You need to be using condoms for anal or vaginal intercourse, every time, no exceptions until such time as you are in a securely monogamous relationship where you have both tested for ALL sexually transmitted infections together.

To agree to have unprotected intercourse is to consent to the possibility of being infected with an STI. Sex without a condom lasts only a matter of minutes, but hiv is forever.

Have a look through the condom and lube links in my signature line so you can use condoms with confidence.

ALTHOUGH YOU DO NOT NEED TO TEST FOR HIV SPECIFICALLY OVER PROTECTED INTERCOURSE OR CUNNILINGUS, anyone who is sexually active should be having a full sexual health care check-up, including but not limited to hiv testing, at least once a year and more often if unprotected intercourse occurs.

If you aren't already having regular, routine check-ups, now is the time to start. As long as you make sure condoms are being used for intercourse, you can fully expect your routine hiv tests to return with negative results.

Don't forget to always get checked for all the other sexually transmitted infections as well, because they are MUCH easier to transmit than hiv. Some of the other STIs can be present with no obvious symptoms, so the only way to know for sure is to test.

Use condoms for anal or vaginal intercourse, correctly and consistently, and you will avoid hiv infection. It really is that simple!

Ann
Condoms are a girl's best friend

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"...health will finally be seen not as a blessing to be wished for, but as a human right to be fought for." Kofi Annan

Nymphomaniac: a woman as obsessed with sex as an average man. Mignon McLaughlin

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Offline rayrayray

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Re: question about PEP
« Reply #5 on: December 10, 2012, 08:09:38 PM »
Thanks guys!

Offline jkinatl2

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Re: question about PEP
« Reply #6 on: December 10, 2012, 08:35:07 PM »
Thanks Andy, for your response, and to all the volunteers on the forum.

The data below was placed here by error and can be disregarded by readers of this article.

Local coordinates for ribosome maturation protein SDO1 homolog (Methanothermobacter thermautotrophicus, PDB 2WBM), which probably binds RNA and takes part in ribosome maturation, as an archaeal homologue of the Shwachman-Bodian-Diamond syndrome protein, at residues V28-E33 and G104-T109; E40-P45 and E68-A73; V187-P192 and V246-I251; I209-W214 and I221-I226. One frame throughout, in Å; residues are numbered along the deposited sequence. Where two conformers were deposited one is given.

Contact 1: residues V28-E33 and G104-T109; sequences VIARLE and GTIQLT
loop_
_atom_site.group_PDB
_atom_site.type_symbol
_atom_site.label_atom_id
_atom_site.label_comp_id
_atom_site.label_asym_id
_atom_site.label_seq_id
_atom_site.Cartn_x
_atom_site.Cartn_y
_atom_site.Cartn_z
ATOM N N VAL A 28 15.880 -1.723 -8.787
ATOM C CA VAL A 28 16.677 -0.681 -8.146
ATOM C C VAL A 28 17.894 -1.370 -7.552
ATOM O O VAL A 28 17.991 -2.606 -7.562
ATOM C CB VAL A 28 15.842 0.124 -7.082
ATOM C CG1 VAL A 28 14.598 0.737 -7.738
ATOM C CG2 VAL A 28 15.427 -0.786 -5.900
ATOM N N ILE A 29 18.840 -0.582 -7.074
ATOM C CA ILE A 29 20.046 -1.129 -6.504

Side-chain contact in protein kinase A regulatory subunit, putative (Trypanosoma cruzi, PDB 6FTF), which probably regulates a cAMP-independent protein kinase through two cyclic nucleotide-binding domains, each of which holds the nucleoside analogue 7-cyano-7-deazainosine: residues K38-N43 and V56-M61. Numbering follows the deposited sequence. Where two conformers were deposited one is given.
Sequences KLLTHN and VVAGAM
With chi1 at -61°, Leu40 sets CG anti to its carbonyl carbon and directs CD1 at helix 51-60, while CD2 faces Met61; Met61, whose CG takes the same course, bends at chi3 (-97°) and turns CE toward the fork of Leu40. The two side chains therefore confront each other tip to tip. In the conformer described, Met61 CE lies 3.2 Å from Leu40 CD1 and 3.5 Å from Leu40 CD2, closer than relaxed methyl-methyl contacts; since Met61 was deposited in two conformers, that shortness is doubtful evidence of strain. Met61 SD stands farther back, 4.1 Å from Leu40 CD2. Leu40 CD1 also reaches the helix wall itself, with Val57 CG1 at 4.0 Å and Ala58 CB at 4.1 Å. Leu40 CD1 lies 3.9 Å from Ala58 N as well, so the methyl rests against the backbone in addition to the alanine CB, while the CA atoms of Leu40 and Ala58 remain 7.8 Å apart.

I used condoms for vaginal and anal sex but I performed cunnilingus on a woman in a high risk category (a pro). I know that this is a very unlikely route for HIV transmission, but I bite my cheeks a lot (bad habit) and my gums bleed when I brush my teeth (gingivitis).

I know that the general consensus on this forum is that cunnilingus is not a risk and I've read Ann's posts. However, the fact is, according to the CDC, there are both biological factors and documented cases that make this type of sexual behaviour a low risk but real risk.

Viral load and dental hygene are 2 factors that increase the risks so from Ann's posts, the reason she could have not infected her partner despite him performing oral sex on her is because she has a low viral load because of her medication regimen.

I'm not overreacting and know my chance of exposure is low, but I still want to rule it out with a real HIV test. I'll also screen for syphilis etc.

I will definitely test 3 months after PEP but I was just wondering when the soonest time is that I can rule out infection from the first exposure.

None of the reported cases of HIV infection through cunnilingus have withstood any real examination. Ans now we have moved beyond patient report after the fact, a manner of information gathering that, to put it mildly, is considered "soft" science.

We now have no fewer than three long term serdicordant couple studies that show that the ONLY risk for HIV infection is penetrative anal and vaginal sex.

Trust me, if we thought for a microsecond that cunnilingus presented ANY risk for HIV we would say as much.

The science geek in me wants to engage you in a debate over this, the CDC and it's sometimes shady STD/HIV transmission theory, and the status of science v. governmental agency issues that have, IMHO, diminished the CDC's cresibility for accurate HIV information. But those discussions are for another forum, as they never, ever, ever turn out well in this one.

Suffice it to say that we do not come by our transmission assessments lightly.

"Many people, especially in the gay community, turn to oral sex as a safer alternative in the age of AIDS. And with HIV rates rising, people need to remember that oral sex is safer sex. It's a reasonable alternative."

-Kimberly Page-Shafer, PhD, MPH